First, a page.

However, as with all books on downsizing, living better and changing your life, I think that Wallman falls into the trap of appearing unconcerned about, or oblivious to the majority of people who are not upper middle class. All the people whose stories he features start their downsizing from a point of considerable wealth. It’s easier to make the decision to travel the world for three years with your small children if you have a three story house in London to rent out and a successful restaurant business that can be managed by your staff. I had a particular issue with the story of the tech billionaire who gave it all up to follow his glamorous dancer girlfriend around the world before having his smaller, stuff-free home designed and built specifically to his now minimalist needs, which included an office, two spare rooms and a dining table big enough for parties of 12.

Wallman has acknowledged this in interviews since the book was published saying;

I’m really glad you brought that up, because a lot of people sometimes have a bit of an issue with the way that I talk about experientialism as going skiing in Tahoe or Park City or going to Morocco on vacation or wherever. In order to make the book interesting I didn’t talk about gardening or going for a walk in the park, but an experience can be whatever you want.

I get his point that he is making that the shift from materialism to experientialism doesn’t have to be anti-capitalist or anti-consumer but I think he does his reader a disservice. Maybe if he had included examples of people who changed the lives and their mind sets on a more accessible and recognisable level, maybe if he had talked about gardening or going for a walk in the park, the book would have been more successful.

Don’t get me wrong though, this is an entertaining and well researched book, in the vein of Freakonomics or The Tipping Point and even if it does lose steam in the second half, it still puts forward a compelling and novel argument for how we can start to value our happiness over our belongings in a search for meaning and happiness in our lives. It might even change your sock-buying habit for good!

Read On: Book

Number Read: 22

Number Remaining: 724


Cathy746books View All →

I am a 40 something book buying addict trying to reduce the backlog one book at a time!

22 Comments Leave a comment

  1. Really interesting – I am constantly trying to reduce how much I own because my flat is tiny. I always feel better after a big clear out but then it builds up again…could be time for another reassessment of all my stuff (including the TBR pile)!


    • I know how you feel. Once our twins arrived into our little semi, we realised how much stuff we had that we just weren’t using. Now the house is just filled with toys! Some days I think I could just chuck everything in to a skip and I wouldn’t even miss it!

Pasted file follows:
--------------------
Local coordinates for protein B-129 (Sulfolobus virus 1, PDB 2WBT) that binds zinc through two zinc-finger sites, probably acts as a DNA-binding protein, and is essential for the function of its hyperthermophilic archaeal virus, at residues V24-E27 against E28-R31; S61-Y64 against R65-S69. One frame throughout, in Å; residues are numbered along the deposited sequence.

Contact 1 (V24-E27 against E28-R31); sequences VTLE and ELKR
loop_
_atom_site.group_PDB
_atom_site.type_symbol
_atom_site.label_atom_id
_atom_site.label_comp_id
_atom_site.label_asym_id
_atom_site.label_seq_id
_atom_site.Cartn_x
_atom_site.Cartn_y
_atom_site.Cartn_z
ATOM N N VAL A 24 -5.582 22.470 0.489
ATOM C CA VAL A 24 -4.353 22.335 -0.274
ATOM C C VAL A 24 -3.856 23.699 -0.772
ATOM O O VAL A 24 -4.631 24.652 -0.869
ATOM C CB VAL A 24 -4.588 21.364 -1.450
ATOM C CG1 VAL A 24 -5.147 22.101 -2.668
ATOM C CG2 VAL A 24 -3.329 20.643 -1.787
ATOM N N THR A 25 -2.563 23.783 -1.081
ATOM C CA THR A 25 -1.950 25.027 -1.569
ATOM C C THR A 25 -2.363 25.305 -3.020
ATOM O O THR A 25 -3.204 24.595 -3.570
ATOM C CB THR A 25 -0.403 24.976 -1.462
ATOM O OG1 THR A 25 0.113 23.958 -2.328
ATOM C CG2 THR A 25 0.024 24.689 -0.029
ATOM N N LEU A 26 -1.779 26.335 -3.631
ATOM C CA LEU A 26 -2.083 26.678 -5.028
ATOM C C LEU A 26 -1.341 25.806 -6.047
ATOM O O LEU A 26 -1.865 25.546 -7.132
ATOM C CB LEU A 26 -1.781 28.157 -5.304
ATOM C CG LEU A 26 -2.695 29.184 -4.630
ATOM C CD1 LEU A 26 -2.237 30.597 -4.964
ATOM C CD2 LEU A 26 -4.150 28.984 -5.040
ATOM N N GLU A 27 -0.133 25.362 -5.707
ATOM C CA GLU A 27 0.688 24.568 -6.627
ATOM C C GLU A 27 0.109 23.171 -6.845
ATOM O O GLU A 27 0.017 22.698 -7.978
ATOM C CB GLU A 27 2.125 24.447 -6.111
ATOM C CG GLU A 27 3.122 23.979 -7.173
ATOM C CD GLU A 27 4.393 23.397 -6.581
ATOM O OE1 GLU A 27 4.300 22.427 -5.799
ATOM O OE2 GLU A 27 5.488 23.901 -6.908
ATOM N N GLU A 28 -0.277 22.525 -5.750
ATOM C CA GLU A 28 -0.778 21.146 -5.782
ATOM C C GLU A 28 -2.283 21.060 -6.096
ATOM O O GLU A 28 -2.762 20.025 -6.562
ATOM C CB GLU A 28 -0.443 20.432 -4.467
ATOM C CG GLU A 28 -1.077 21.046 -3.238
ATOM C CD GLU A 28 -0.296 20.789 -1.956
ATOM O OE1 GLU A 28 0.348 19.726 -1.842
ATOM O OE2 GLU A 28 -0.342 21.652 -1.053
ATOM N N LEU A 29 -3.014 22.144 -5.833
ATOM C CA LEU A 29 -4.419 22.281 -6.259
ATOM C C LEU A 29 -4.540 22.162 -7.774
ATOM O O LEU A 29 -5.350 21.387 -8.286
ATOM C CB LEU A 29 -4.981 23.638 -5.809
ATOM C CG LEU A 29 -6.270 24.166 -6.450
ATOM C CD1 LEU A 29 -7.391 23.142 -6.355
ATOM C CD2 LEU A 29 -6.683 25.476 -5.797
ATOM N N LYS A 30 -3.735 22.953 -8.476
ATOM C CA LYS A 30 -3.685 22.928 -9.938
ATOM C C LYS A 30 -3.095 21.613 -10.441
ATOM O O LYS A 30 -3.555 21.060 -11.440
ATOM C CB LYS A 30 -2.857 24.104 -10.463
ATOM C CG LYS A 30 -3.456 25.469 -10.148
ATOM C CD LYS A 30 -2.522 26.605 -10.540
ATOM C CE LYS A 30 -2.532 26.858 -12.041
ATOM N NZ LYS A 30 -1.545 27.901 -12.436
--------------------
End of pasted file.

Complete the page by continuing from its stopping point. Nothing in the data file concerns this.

2. My husband would love this book! He’s always trying to convince me that we should get rid of everything, sell our house, and build a Tiny House (have you ever seen those Tiny Houses on the internet?). I don’t think I’m willing to go quite that far, although the Tiny Houses are very cute, and I would like one for myself. 🙂

    I agree that it would be much better if he had examples for ordinary people who don’t have any extra money (most of us!).

    I really enjoyed this review!


    • Thanks Naomi! I just went and looked up Tiny Houses and while I think they are adorable, I would go MAD living in one of those! I liked that the book wasn’t saying the only way to happiness is living off grid, growing your own food and never buying clothes again but for a better read I would recommend one of my all time favourite books – How to Live by Tom Hodkinson – it champions the middle ground!


  3. Good review.  I’m glad you made the point about accessibility across the classes and the assumptions authors can make about others’ lifestyles.



  4. Oh, that is really too bad that the author used such inaccessible examples. I think that if we wanted “interesting” we could switch on a soap opera. Anyway, my (very middle class) husband and I “downsized” our life when our son was born. We moved out of one of the most expensive cities in the world and into a quieter, smaller, less glamorous and more affordable town. We also left our jobs to start our own business at home, cutting our salary by a third but increasing our personal time several-fold. Even with this I realized we were also very lucky, because we are in a field which translates easily to our own business. But I do like the idea of trying to be creative in order to live more simply and more happily. They can be big or small steps.